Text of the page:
Entrepreneurs in South Africa have emerged as a powerful source for creating social change. Traditionally the domain of the public sector and civil society, these social entrepreneurs are now at the forefront of designing innovative solutions to the challenges that have historically seemed impossible to solve. This new class of entrepreneurs are addressing access to housing, health care, skills development, job creation, safety and security, transportation, energy, water, and food security on behalf of the most vulnerable and underserved. This focus matters, as these solutions are the only way we can build a more social justice and ecologically sustainable place to call our home.
To realise their ambitions, these entrepreneurs, however, must overcome a broad spectrum of barriers to grow and scale. These include amongst others:
The South African Breweries Foundation (SABF) recognized these challenges when it created the Social Innovation Award (SIA) in 2011. As the SIA matured, it became clear that many of the previous awardees needed more time, resources and support to realize their potential. In response, SABF created a new Accelerator and Fund for its previous SIA winners, which provides investment readiness support and financial resources.
The programme was launched in October 2017 and has recently selected its third cohort to go through the programme. The programme, managed by Impact Amplifier, offers entrepreneurs the skills, knowledge, documentation and funding required for immediate success, but also positions them for future rounds of funding from other investors. Some of the key successes to-date include:
The third cohort includes:
1. ChemStart offers an affordable and portable mini chemistry kit that enables learners to conduct grade-specific experiments. Without ChemStart, the high price of science products limits access to valuable hands-on experiences. ChemStart enables learners to perform experiments themselves, either at home or school. The product is cheap enough for parents and schools to purchase it, and is modular, allowing for access to a kit as the finances become available. In this way, ChemStart helps learners gain the experience they need to become scientists when they grow up.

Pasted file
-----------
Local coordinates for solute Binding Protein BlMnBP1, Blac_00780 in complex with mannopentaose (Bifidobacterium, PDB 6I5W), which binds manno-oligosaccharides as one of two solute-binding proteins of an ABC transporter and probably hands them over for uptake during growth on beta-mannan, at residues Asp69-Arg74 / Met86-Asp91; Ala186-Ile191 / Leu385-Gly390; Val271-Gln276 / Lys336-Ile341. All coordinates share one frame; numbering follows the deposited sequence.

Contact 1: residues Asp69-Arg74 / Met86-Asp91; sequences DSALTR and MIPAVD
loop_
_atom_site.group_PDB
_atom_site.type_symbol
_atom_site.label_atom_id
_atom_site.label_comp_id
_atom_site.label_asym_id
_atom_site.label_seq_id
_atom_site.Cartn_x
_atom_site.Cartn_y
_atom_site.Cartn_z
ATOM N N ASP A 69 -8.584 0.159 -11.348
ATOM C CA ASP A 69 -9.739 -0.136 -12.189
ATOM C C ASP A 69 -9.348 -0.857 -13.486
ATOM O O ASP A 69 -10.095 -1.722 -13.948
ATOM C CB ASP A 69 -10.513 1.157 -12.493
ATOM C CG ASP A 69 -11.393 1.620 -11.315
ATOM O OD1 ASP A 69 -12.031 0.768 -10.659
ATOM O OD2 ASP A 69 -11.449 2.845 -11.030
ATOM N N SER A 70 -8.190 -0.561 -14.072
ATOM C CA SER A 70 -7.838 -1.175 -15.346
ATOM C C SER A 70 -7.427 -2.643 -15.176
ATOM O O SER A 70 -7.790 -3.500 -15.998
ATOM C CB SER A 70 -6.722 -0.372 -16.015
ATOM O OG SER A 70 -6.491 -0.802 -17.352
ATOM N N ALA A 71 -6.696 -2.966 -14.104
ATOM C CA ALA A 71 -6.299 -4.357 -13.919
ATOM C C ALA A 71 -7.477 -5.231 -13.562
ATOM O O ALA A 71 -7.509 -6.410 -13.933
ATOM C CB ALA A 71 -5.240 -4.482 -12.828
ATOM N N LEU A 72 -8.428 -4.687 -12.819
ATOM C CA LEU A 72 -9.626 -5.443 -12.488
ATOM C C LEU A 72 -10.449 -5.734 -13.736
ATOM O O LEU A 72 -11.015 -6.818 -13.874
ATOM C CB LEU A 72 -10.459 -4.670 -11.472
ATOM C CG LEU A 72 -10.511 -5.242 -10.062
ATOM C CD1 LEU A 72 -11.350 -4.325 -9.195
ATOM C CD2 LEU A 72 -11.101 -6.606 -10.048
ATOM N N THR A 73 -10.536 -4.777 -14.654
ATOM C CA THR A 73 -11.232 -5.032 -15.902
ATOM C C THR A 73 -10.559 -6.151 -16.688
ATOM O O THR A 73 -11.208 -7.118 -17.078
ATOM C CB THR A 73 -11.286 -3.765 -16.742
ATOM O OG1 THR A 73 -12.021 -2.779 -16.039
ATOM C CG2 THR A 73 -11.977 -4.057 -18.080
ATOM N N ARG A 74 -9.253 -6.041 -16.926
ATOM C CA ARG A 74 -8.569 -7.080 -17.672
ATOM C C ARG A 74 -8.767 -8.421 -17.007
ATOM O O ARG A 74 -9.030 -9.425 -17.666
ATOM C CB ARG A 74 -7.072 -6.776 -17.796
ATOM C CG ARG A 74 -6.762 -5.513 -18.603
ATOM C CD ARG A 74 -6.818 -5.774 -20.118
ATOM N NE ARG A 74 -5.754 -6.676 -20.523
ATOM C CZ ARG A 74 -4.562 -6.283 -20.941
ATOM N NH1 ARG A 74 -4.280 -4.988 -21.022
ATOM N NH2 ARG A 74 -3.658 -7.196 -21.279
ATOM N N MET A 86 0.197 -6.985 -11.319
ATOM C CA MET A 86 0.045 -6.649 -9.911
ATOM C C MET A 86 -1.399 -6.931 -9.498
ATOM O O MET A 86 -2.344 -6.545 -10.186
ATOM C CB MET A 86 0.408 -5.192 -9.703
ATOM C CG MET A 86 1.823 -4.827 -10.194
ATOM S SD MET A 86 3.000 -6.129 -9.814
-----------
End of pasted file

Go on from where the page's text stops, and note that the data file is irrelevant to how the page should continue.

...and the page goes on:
2. Ivili Loboya, building on almost eight years of academic research, commercialized the finding that indigenous goats produce a winter fiber very similar to the finest global cashmere. It has created a vertically integrated wool and cashmere processing facility in the rural Eastern Cape, providing increased economic opportunities for goat and sheep farmers. Ivili also provides skills development for weaving and knitting enterprises, has developed a retail brand all of which brings an entirely new value chain and economic development to the Eastern Cape.
3. Livestock Wealth provides small scale farmers with the working capital they need to invest in livestock while providing investors with a market-rate return. Small scale farmers experience cash flow challenges based on the time between when animals mate and when income is first earned from the offspring. Most small scale farmers cannot qualify for bank loans because they do not have collateral. Whereas financial institutions do not accept growing assets as collateral, Livestock Wealth provides a platform that allows farmers to raise funding for their operations by selling some of their growing assets to investors, then buying back the assets once their financial situation has improved.